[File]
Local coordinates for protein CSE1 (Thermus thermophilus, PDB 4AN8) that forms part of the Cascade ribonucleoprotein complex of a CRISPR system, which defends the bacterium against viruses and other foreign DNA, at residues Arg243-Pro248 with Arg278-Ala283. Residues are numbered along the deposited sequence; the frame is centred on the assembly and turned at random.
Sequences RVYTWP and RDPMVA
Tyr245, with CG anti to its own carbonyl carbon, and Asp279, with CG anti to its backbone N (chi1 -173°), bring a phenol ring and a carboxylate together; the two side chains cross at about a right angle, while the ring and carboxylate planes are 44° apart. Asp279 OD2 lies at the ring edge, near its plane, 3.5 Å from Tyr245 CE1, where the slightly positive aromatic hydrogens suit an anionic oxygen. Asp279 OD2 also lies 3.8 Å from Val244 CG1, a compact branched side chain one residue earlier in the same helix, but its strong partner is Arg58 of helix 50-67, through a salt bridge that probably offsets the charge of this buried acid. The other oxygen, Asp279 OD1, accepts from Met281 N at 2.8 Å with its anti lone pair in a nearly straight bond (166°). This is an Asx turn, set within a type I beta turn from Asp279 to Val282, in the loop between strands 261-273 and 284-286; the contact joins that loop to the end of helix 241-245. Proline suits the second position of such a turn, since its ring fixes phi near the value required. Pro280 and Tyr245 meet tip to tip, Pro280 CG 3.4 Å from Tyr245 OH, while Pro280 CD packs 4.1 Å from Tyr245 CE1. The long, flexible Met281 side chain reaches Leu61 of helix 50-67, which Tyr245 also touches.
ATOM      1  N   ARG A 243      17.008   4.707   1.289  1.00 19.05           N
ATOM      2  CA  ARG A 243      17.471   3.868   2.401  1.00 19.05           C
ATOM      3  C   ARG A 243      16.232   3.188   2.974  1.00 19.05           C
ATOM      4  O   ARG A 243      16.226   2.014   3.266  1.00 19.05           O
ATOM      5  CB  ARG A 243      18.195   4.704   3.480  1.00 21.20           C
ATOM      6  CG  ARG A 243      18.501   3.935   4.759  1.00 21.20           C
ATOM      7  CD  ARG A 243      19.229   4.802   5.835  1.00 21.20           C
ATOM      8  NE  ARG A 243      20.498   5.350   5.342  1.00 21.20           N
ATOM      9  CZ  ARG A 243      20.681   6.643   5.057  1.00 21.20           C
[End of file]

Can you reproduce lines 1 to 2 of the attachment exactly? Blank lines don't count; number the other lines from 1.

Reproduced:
Local coordinates for protein CSE1 (Thermus thermophilus, PDB 4AN8) that forms part of the Cascade ribonucleoprotein complex of a CRISPR system, which defends the bacterium against viruses and other foreign DNA, at residues Arg243-Pro248 with Arg278-Ala283. Residues are numbered along the deposited sequence; the frame is centred on the assembly and turned at random.
Sequences RVYTWP and RDPMVA